Some of the Best Schools in Washington
Nearly 80 percent of K-12 students in Seattle are educated in one of its 190 public schools. This may be due to the city’s public schools receiving an average ranking of 8/10, placing them in the top 30 percent of the state’s schools. Reading and math proficiency scores also beat out the state averages. If you still prefer to look into private schools, Seattle has 124 to check out.
If lifelong learning is important to you, you’ll be pleased to know that Seattle is one of the country’s most educated cities. There are several excellent colleges and universities to choose from, including the University of Washington, University of Puget Sound and Seattle University.
Rainy Days Aren’t So Bad in Seattle
You may be relieved to know that while it’s true that Seattle experiences its fair share of rainy days, the actual amount of rainfall is a lot less than places like New York, Miami and even Houston. So, while you’ll need an umbrella, living in Seattle doesn’t mean you have to say goodbye to beach days.
The city is considered temperate, with its wettest months hitting in late-autumn, early-winter. Although snow isn’t as much of an issue as other northern cities, you’re still likely to see at least a few inches each winter. The coldest month is December, with an average low of 38 degrees Fahrenheit.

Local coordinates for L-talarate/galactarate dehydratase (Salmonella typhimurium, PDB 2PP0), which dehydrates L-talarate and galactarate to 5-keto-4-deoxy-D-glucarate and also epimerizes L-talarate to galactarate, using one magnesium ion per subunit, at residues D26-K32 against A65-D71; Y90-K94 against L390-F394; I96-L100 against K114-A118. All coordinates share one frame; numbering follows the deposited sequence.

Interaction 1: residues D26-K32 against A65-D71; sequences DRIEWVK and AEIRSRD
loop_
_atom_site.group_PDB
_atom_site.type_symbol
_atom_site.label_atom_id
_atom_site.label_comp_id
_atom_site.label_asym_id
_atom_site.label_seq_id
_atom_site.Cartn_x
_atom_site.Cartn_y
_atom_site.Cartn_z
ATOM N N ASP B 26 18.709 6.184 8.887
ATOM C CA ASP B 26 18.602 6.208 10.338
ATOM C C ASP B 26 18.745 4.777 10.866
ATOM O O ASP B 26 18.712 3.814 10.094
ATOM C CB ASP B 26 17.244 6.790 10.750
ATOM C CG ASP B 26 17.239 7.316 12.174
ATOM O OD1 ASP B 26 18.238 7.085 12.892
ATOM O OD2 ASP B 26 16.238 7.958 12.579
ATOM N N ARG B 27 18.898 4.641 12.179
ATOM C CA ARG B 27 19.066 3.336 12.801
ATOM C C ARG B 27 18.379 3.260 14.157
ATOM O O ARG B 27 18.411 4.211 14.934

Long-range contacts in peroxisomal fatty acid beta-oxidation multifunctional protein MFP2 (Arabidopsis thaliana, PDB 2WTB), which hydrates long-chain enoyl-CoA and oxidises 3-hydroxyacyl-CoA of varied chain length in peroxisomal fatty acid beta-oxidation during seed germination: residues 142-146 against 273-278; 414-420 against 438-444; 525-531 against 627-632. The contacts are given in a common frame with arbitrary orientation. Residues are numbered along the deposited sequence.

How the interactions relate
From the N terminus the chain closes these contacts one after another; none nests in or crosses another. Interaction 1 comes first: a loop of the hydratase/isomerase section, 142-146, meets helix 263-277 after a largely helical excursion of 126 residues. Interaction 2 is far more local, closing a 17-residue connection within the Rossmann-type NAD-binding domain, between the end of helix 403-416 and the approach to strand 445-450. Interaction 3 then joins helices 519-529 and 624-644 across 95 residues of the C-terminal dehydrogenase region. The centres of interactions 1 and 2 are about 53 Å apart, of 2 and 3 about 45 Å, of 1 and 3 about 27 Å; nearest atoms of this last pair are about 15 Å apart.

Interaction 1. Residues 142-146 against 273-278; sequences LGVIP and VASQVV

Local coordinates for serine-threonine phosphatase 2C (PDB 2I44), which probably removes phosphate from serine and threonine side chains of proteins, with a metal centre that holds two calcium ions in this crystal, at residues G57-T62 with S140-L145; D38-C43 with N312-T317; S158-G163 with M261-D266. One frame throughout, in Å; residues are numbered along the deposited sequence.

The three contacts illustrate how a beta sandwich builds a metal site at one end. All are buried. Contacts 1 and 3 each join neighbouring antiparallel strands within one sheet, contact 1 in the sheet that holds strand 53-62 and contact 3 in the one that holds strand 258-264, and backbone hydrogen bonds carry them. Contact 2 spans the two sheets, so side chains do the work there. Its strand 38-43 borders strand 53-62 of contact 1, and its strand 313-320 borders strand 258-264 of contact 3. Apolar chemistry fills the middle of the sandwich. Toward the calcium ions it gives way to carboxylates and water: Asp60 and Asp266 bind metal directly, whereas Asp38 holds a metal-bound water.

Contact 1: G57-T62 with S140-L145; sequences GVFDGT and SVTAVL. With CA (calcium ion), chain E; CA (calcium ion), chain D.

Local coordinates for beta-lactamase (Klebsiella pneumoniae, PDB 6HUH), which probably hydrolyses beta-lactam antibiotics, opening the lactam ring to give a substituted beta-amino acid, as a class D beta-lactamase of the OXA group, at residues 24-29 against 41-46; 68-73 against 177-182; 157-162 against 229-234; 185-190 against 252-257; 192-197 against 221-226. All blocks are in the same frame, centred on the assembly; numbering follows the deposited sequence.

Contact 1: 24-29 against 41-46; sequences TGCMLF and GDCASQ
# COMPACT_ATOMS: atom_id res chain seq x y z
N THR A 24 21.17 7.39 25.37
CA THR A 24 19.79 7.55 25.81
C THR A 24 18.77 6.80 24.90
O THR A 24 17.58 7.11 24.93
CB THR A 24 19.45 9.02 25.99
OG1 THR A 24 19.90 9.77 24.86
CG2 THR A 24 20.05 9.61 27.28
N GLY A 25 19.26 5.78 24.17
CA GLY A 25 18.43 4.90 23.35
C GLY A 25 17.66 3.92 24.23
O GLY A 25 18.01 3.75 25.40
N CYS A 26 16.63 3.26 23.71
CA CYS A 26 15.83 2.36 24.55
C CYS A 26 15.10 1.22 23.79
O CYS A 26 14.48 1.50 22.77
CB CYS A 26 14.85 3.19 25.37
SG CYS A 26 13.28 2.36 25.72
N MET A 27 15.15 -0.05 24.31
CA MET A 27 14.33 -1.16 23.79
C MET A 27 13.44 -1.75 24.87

The summers here are the true standout. Seattle experiences low humidity and summer temperatures tend to keep to the mid-70s, only rarely creeping into the 90s during a heat wave. The warmest month is August, with an average high of 77 degrees.
10 Can’t-Miss Things to Do in Seattle
Seattle isn’t just about coffee, although that’s a big part of the culture here. You’ll also find amazing art galleries, beautiful parks, major sports fans and more. Here’s a list of 10 must-dos in the Emerald City:
- Take advantage of a clear day to ride the Seattle Center Monorail to the Space Needle, where you can climb the 832 open-air stairs to the top (or you can take the elevator).
- Grab a cup of coffee at one of the city’s many, many coffee shops—Seattle is, after all, the coffee capital of the U.S.
- Visit the Museum of Pop Culture (MoPOP) and enjoy exhibits about Nirvana, Pearl Jam, sci-fi and the history of indie video games.
- Be blown away at Chihuly Garden and Glass, a permanent exhibition featuring the vibrant studio glass of Dale Chihuluy.
- Shop, bar hop and dine in Capitol Hill, home to some of Seattle’s cutest shops and best restaurants.
- Wander Seattle’s iconic Pike Place Market, featuring hundreds of vendors selling art, flowers, produce and even magic supplies.
- Bird watch, enjoy the sunset over the Olympic Mountains or enjoy a cozy picnic at Discovery Park.
- Rollerblade, bike and kayak at Alki Beach, a favorite for families and individuals.
- Head to the Klondike Gold Rush National Historical Park for interactive exhibits, films and more about Seattle’s Klondike history.
- Ride the Seattle Great Wheel on Pier 57.